HC Deb 06 February 1968 vol 758 cc209-10
3. Mr. Lane

asked the Minister of Power whether he has completed his examination of the effects of devaluation on oil prices; and if he will make a statement.

8. Mr. Emery

asked the Minister of Power what increases he now estimates will be caused by devaluation on the price of petrol or diesel oil for industry, for public transport and for the domestic user.

Mr. Marsh

On 22nd December, 1967, I announced that a detailed examination had found that devaluation would raise the prices of petroleum products by an average over all products of Id. a gallon. The devaluation element varies for the different products. For petrol it is 1½d. a gallon and for diesel oil it is 1d. a gallon. I also announced that I had concluded that the temporary surcharge of 2d. per gallon on all products allowed since 29th June, 1967, could be reduced to the extent necessary to compensate for the devaluation increase. The schedule prices of the main petroleum products were therefore unchanged.

Mr. Lane

Does the Minister agree that the prices of individual oil products ought to be free to move down or up in the time ahead in response to market pressures?

Mr. Marsh

This is a very wide-ranging subject and I think it would create real difficulties at the moment. We have a very friendly relationship with the companies, and since, after full and fruitful discussions, we were able to reach an amicable agreement. it would be a pity to spoil it all.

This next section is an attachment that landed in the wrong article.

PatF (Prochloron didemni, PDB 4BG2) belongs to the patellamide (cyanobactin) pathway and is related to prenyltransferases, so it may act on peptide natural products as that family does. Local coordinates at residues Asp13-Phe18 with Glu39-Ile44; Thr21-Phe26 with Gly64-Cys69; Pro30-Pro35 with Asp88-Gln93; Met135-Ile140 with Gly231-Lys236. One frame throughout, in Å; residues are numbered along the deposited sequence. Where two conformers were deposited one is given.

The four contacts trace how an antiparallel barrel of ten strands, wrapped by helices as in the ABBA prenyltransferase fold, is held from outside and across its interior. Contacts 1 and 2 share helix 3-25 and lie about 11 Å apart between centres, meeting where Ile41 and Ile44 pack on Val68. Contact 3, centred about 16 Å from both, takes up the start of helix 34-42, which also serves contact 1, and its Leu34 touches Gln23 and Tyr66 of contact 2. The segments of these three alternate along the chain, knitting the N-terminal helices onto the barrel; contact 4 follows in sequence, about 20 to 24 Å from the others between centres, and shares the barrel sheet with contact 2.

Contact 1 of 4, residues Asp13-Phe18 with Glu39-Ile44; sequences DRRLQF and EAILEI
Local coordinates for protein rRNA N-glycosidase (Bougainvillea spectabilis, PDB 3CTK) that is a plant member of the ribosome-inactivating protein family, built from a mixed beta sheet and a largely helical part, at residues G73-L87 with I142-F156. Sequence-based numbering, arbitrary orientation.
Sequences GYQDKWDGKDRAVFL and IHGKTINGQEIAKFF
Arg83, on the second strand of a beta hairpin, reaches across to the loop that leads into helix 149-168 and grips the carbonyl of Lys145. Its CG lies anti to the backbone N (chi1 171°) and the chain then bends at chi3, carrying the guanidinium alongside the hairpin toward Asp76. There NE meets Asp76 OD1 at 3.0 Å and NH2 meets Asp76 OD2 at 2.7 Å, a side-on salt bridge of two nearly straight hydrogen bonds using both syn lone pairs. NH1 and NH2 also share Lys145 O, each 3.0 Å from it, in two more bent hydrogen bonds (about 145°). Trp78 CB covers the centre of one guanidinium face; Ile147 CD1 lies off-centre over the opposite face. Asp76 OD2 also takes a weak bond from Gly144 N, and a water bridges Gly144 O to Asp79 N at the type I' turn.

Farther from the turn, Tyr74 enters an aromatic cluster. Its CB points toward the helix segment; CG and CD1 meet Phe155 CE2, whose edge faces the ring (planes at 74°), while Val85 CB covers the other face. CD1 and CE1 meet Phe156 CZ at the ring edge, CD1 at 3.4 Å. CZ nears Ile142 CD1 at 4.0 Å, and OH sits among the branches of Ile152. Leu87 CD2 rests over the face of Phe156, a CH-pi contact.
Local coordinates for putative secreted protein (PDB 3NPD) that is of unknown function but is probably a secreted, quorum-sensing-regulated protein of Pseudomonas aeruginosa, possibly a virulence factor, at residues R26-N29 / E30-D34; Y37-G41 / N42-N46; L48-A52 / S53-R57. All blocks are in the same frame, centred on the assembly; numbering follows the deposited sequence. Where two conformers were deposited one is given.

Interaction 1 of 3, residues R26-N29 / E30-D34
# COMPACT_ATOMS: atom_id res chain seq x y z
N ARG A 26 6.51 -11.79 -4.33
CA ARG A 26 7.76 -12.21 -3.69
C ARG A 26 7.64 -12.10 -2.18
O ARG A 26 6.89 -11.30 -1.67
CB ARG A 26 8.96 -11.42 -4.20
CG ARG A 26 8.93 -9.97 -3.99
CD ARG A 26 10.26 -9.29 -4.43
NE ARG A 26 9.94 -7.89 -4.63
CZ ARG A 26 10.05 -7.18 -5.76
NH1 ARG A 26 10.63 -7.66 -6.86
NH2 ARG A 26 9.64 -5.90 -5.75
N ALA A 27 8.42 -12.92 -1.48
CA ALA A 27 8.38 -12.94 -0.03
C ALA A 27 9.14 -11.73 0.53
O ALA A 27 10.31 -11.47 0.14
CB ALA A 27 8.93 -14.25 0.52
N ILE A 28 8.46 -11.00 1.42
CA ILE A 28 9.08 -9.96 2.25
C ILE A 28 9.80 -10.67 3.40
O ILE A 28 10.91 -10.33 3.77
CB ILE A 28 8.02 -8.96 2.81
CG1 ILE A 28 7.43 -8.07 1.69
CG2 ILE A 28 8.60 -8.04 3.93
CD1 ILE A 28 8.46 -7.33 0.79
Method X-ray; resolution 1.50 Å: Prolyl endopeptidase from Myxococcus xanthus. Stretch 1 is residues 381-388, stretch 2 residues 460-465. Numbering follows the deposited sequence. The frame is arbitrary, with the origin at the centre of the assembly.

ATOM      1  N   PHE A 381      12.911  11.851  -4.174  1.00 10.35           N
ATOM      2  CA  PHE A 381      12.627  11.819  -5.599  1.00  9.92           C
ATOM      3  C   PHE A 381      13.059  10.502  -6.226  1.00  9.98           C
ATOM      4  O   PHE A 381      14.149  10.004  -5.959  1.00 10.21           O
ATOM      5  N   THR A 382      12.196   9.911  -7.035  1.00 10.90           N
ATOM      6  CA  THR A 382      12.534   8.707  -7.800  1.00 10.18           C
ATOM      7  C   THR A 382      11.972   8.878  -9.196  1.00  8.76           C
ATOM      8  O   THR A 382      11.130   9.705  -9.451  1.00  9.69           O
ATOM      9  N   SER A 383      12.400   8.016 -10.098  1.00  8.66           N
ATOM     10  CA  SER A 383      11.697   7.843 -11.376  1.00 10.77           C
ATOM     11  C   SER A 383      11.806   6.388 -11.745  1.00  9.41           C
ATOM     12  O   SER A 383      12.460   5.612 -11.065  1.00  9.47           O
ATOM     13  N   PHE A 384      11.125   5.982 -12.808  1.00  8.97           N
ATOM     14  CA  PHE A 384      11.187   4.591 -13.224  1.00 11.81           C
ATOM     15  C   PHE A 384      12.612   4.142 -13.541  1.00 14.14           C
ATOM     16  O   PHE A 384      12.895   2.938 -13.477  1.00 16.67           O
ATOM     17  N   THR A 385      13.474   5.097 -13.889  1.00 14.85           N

Mr. Emery

Has not the Minister anything further to add than merely repeat the statement that he made in December? Has he not taken into consideration the effect that a lowering of rebate may well have on the purchase of oil in the industrial and public transport sectors?

Mr. Marsh

It is very difficult. I am asked what the effect of devaluation was. There has only been the one devaluation. I cannot be expected to change the answer as weeks go past.

The question of rebates is a very complicated issue. The rebates vary from industry to industry and customer to customer.

Mr. McGuire

Is my right hon. Friend aware that a more prudent estimate of the increase in the cost to the country of the effects of devaluation, coupled with the natural forecast increase in oil, is about £275 million?

Mr. Marsh

I regard that as a somewhat large figure. The effect of devaluation on this is about £75 million per annum.

Mrs. Thatcher

How does the Minister square his decision on oil prices with his oft-repeated assertion that devaluation would improve the competitive position of coal with relation to oil?

Mr. Marsh

There are other devaluation Questions on the Order Paper later which may be discussed. The devaluation position improves the position of coal in terms of exports. The whole point that I have made is that the increase in fuel oil prices in relation to coal is so small as not to affect internal demand.